Fassbinder signals his political concern from the outset. The first thing we see in this film is a picture of Hitler in the local registry office presiding over the marriage of Maria and Hermann Braun. The last thing we see are a succession of negative photographs of the postwar German chancellors, with the exception of socialist Willi Brandt, who Fassbinder thought encouraged the kind of self-examination of the Nazi past the others avoided. Why negatives? Because these are the real thing, dark, shady, not the dignified portraits of a political campaign. And the last who turns positive? He’s the one you see now, Helmut Schmidt, “now” being 1978 when Fassbinder shot this film. These portraits occur after the story is over. They are, in the critical term, “extra-diegetic.” They have nothing to do with the filmed story. They tell us this is the director speaking in his own voice.
After the war, ordinary Germans and politicians found comfort in a myth.
Most Germans were not Nazis, indeed resented the Nazi elite as a bunch of thugs who had taken over their country. The German public knew nothing of the Holocaust and other atrocities. The rank-and-file German soldiers fought World War II simply to save Germany. “We” suffered during the war just as the victims of Nazism did. The occupation of Germany in 1945 was not a defeat but a liberation.
Fassbinder hated this lie and hated the politicians who sustained it. Them he portrays in those dark, extra-diegetic negatives. And he treats harshly those characters in Maria Braun who march up the economic stairway blithely ignoring the unspeakably ugly past.
They include not only Maria and Hermann, but Oswald who, half-French, was able to spend the Hitler years in France. Fassbinder is like ordinary Germans in regarding this as a kind of cowardice. Oswald was safely enjoying the money his factory made while other Germans were suffering.
As with those photographic negatives, Fassbinder used the sound track throughout to undercut the clothes and food that stand for economic progress in the pictures. The sound track conveys the political goings-on that control the characters. Notable are two radio broadcasts we overhear in which Adenauer first proclaims that Germany will never re-arm and later tells us how necessary it is for Germany to re-arm. Maria vomits during the latter broadcast, while in the foregound an unconcerned couple has foreplay.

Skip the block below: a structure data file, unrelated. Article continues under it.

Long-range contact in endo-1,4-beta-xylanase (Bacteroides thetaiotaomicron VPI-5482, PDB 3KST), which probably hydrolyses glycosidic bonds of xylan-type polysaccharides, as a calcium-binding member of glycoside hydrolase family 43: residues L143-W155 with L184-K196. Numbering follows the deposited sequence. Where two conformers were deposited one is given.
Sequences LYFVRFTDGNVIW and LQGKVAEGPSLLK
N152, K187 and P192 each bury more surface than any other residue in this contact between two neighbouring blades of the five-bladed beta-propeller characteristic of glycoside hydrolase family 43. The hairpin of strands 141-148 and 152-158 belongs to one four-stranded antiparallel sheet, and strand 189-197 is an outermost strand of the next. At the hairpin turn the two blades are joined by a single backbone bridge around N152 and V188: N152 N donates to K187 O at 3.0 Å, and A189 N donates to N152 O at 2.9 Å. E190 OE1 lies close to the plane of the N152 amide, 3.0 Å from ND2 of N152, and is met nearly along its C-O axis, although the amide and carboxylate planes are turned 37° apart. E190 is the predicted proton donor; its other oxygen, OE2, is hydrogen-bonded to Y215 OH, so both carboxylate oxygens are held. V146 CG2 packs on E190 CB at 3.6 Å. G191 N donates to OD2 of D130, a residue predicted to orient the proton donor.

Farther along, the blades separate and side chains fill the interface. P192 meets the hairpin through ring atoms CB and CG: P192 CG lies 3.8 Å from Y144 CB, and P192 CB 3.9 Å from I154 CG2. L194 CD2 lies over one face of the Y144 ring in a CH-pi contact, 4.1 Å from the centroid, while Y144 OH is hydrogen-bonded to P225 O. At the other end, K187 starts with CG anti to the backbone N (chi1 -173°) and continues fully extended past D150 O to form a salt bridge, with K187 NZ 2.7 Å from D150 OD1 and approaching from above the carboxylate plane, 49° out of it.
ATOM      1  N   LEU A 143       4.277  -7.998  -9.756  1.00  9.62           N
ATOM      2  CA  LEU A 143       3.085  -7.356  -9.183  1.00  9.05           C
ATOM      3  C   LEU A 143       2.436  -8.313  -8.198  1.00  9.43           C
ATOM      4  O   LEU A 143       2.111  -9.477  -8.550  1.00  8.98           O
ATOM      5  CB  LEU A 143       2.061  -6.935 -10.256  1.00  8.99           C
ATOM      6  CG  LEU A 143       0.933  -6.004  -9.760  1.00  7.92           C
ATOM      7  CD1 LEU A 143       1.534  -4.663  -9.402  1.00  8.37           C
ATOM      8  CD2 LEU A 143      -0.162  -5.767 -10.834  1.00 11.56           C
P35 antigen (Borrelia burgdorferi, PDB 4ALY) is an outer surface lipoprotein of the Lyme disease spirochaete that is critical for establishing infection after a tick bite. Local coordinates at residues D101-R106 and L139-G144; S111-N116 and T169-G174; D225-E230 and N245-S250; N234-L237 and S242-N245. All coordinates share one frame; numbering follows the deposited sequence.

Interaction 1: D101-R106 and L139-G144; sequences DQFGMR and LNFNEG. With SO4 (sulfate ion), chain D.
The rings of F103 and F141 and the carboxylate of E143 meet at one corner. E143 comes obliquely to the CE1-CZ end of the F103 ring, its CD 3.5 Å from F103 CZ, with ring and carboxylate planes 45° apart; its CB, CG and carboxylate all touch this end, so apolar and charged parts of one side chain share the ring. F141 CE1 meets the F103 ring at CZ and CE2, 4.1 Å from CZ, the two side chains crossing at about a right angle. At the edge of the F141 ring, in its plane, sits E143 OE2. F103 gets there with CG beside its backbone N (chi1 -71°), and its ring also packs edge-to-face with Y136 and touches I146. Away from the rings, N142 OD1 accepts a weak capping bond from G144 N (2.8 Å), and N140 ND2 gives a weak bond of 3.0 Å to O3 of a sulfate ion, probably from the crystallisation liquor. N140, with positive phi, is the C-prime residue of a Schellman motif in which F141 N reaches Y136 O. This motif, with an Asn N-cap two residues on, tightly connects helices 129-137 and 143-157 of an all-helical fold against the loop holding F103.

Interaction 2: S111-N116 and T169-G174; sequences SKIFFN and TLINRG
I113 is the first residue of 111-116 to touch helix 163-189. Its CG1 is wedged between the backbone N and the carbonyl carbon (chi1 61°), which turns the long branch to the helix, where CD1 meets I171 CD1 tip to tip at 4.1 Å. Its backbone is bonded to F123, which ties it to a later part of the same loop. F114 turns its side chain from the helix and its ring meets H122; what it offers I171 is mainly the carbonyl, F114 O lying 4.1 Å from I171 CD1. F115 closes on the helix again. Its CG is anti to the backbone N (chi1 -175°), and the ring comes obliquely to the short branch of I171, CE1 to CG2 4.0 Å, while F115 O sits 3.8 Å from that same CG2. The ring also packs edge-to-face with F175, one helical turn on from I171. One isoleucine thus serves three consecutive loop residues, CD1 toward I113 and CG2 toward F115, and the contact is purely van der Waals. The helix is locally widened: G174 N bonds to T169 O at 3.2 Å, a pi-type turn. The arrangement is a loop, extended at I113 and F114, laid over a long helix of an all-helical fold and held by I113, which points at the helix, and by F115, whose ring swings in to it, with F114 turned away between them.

Fassbinder provides an even more extreme example in the closing moments of the film. Hermann, ignoring Maria, is listening to the title match in the 1954 World Cup. Germany is playing the favorite, Hungary, and in the last moments the German goalie turns away a shot, and the game is over. Germany has won, and the announcer gleefully screams, “Deutschland ist wieder weltmeister,” Germany is again master of the world (or world champion). Germans saw this win (with its Hitlerian phrasing) as restoring Germany to international standing and respectability. And then comes the explosion that destroys everything Maria Braun has built up, including Hermann.
To me that explosion puts a period to a third theme of Fassbinder’s, the folly of what I’ll call futurism. To the bourgeoisie, and Fassbinder despised the bourgeoisie, one of the great virtues is the ability to delay gratification. We spend long hours in school, so that we can spend long hours in college, so that we can spend long hours at a job, so that we can perhaps enjoy a family and a comfortable retirement. The “American dream” is one version of this idea, as was the dream Hitler sold to the German people, of a “thousand-year Reich.” Maria works at her job with Oswald and makes love to him with some enjoyment to herself, yes, but always with the thought of building a future for herself and Hermann. And that future accidentally blows up. (Some critics say she blows it up intentionally, but I don’t think you can justify that.)
Either way, though, Fassbinder is pointing to the folly of living for the future. The present is, after all, what we have. The future is pie in the sky in the sweet bye-and-bye. The present is real. The future is not. It can easily be lost simply by chance.
Moreover, as Maria demonstrates, living for the future makes for an emotional chill in the present and a contrived warmth in the future should it finally happen. Such an idealized future matters only as long as it is unrealized. And that paradox is represented by the succession of German chancellors, ending with Helmut Schmidt. They sold a “marriage” to the capitalistic U.S. that was supposed to bring great benefits for ordinary Germans.
I’ve developed just three ideas that I think shape this film, and I’m sure you could find many more. (I’ve not mentioned the racial issue, for example, or the destroyed doctor.) I’ve only begun to suggest how rich and complex this film is both for its own historical period and ours. Fassbinder may have been a wild man, but he was also a great artist.